Voters believe GOP standard bearer Mitt Romney is better equipped to improve the economy than President Barack Obama by a margin of 43 percent to 36 percent. However, a new Wall Street Journal/NBC poll
shows the president leading overall 49 to 43 percent and holding the edge on other key indicators.
Romney’s lead on the economy comes after the Obama campaign has spent weeks trying to define the former Massachusetts governor as someone whose business practices at the investment firm Bain Capital led to layoffs, closed plants, and outsourcing of jobs.
The poll also found that just 27 percent of registered voters believe the economy will improve in the next year.
Regardless, seven in 10 voters say they like Obama personally, compared with just 47 percent for Romney. Half also say the president has the background and set of values they identify with, an eight point advantage over Romney.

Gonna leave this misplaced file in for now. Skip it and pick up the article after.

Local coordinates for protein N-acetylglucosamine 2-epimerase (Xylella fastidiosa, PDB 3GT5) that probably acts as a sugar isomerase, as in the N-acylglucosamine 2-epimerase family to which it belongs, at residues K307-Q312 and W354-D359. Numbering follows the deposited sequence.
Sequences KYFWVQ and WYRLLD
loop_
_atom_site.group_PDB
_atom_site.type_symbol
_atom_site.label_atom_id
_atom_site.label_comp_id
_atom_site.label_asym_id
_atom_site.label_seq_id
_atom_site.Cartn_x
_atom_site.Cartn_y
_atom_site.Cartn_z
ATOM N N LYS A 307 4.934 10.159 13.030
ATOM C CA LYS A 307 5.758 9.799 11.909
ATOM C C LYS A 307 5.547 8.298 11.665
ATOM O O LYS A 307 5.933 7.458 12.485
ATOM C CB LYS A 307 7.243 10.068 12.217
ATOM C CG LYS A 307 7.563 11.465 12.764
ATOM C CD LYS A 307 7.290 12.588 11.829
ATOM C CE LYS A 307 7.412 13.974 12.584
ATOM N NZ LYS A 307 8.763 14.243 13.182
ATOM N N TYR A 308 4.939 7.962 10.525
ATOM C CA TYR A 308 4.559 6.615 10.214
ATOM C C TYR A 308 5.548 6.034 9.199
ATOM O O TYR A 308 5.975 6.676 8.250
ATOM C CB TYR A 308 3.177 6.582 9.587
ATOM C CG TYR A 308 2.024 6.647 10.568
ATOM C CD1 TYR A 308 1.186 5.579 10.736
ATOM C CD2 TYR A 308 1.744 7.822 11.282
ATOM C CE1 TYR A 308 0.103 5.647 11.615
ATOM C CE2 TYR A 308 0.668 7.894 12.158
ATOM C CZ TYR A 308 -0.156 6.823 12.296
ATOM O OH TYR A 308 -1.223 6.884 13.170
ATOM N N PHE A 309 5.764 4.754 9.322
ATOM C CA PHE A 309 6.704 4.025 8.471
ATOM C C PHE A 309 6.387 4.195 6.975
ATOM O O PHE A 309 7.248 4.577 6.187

The president also holds double-digit leads when voters are asked who would be a better commander in chief, who would better protect the middle class and who has the knowledge and experience to handle the presidency.
The tsunami of negative advertising recently also appears to have taken a toll on both candidates. The poll found Obama and Romney had the highest negative ratings to date and more than four in 10 voters said they felt less favorably toward the candidates.
"We have two candidates who are in deep, double-digit negatives," Bill McInturff, a Republican pollster who conducts the survey with Democrat Peter Hart, told the Journal. "There is no precedent for that in the modern era."
The poll, which surveyed 1,000 registered voters, was conducted July 18-22.
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